The Thank You Project is a yearlong Wordsmith letter writing and blog project. I’m recognizing and thanking people who enrich my life and make my community an even better place to live.

Trustus Theater

The Thank You Project

 

 

Dear Jim and Kay,

When you founded Trustus Theater in 1985, I didn’t comprehend the magnitude of what you did. All these years later I see what the gift you’ve given.

You embraced risk willingly and went out on dangling limb by founding a unique theatre in what can safely be called a conservative community. You followed your dream and that risk has ensured season after season of fresh, thought-provoking theatre. You’ve given us laughter, tears, joy and music. You’ve given actors and playwrights untold opportunity.

Every production staged at Trustus gives us the chance to grow.

Today Columbia is experiencing a bit of a renaissance. I can’t help but think you two kickstarted that way back in 1985.

Thank you for your willingness to risk financial ruin. In doing so you enriched many, many lives for years to come.

 

Sincerely,

Julie Turner

The Thank You Project is a Wordsmith letter writing and blog project. I’m recognizing and thanking people who enrich my life and make my community an even better place to live. It was supposed to last a year, but good will shouldn’t have an expiration date. 

The Baldauf Sisters

The Thank You Project

 

 

Dear Beth and Mary Pat,

Thank you both for all you do to make our fun, funky little community such a warm and inviting neighborhood, too.

We are blessed to have two enthusiastic people who do so much to keep residents up to date and in the know. One (or oftentimes of both of you) can be relied upon to post pictures, send lemonade stand and garage sale coordinates, volunteer for anything needed, tweet upcoming events, search for wayward pets, cheer on the troops at Fort Jackson, attend community meetings and events, or let us know when trash or recycling pick-up is out of whack.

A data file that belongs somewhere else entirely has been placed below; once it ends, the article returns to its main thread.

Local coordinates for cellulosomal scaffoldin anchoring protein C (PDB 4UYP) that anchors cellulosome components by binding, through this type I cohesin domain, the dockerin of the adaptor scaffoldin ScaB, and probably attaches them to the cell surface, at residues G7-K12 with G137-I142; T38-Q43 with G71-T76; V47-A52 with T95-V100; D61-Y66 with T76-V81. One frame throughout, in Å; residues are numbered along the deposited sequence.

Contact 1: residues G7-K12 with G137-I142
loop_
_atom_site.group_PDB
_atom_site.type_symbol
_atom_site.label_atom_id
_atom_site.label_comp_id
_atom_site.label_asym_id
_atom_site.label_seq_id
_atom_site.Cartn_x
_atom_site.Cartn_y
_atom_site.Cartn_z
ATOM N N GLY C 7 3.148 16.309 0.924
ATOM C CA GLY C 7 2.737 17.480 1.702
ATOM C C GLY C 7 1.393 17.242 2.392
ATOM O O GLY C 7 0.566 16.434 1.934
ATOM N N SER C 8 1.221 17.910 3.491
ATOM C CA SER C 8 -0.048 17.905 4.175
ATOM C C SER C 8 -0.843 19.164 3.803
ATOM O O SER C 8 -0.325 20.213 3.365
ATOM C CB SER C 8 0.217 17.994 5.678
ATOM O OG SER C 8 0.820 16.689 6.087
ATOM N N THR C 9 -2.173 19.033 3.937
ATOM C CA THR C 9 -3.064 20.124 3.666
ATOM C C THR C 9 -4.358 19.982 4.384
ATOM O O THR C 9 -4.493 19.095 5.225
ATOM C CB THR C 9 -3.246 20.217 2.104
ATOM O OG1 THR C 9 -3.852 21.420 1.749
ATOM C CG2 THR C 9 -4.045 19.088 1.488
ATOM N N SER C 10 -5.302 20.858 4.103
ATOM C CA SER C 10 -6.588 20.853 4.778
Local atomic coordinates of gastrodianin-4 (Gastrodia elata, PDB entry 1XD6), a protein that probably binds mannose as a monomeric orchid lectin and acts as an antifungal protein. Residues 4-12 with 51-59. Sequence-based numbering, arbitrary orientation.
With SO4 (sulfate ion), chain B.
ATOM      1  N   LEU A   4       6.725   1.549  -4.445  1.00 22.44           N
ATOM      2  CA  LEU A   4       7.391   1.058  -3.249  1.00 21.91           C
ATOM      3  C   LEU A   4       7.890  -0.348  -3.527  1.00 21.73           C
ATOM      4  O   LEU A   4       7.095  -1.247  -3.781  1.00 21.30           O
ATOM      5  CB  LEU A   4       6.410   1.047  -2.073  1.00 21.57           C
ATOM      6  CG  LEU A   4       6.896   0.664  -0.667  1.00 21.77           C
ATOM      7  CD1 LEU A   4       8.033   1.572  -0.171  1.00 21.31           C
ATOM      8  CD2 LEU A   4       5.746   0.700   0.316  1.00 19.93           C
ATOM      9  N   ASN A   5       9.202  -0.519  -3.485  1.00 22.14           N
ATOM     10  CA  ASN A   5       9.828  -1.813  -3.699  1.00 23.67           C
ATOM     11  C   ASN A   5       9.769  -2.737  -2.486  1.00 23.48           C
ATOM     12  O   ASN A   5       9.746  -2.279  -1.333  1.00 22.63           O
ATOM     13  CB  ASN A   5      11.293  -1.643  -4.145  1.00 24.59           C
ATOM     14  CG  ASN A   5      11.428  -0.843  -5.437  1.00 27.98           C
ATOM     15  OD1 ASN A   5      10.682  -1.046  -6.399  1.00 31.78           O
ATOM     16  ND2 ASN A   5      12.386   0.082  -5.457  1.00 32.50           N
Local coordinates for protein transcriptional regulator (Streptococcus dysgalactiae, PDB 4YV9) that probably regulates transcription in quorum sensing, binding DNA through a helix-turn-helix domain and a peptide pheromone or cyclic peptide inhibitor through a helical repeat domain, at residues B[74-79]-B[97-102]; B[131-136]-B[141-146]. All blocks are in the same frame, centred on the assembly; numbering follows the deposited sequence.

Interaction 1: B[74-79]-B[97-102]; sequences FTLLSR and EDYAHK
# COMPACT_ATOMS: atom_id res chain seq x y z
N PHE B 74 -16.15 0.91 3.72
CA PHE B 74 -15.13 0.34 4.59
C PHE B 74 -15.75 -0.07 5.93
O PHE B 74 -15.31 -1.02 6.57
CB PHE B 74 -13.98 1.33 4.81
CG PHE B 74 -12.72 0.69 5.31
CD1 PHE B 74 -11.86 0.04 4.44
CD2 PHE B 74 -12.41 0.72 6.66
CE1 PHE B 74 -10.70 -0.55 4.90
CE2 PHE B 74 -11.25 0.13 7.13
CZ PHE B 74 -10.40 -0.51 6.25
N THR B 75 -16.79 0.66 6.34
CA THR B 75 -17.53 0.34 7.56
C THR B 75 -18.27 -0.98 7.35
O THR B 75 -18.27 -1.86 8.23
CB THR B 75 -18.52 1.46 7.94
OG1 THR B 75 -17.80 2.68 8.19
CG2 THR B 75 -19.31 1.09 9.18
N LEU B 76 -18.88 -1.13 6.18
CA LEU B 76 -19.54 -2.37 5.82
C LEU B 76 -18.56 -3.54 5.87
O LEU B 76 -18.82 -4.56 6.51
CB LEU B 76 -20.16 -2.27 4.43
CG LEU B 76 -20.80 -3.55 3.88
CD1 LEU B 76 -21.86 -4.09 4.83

Your willing service and enthusiasm are gifts to this community and to all of your neighbors, too. It’s clear you both love Forest Acres and all the work you do on behalf of it inspires other to care about it even more.

There are very few people I can think of who contribute so much to their community so willingly and so well. Forest Acres, in fact, shines brighter because of the both of you.

I am proud and grateful to have you as neighbors and friends.

Sincerely,

Julie Turner

The Thank You Project is a yearlong Wordsmith letter writing and blog project. I’m recognizing and thanking people who enrich my life and make my community an even better place to live.

 

Richland County Public Library

The Thank You Project

 

 

Dear Richland County Public Library,

How I’ve loved you for years. As a child, I remember my mother driving me across town to the Cooper Branch on Trenholm Road – back in its days as a portable. Sure, it was small, but there were clearly enough books to spark anyone’s imagination.

Things are so very different now.

Not only do we have branches all over town, the library as a whole offers far more than books and magazines. There are children’s activities, job-seeking assistance, a media library, classes and educational opportunities, community meeting rooms and enough fun, monthly activities you could fill your calendar. And, now instead of it being my mom and me, I am the mother driving my own two children there.

Each time we step into the giant revolving door of the Cooper Branch, the same thought crosses my mind. How lucky are we? We have such a well managed, enriching free resource available to every citizen in Richland County.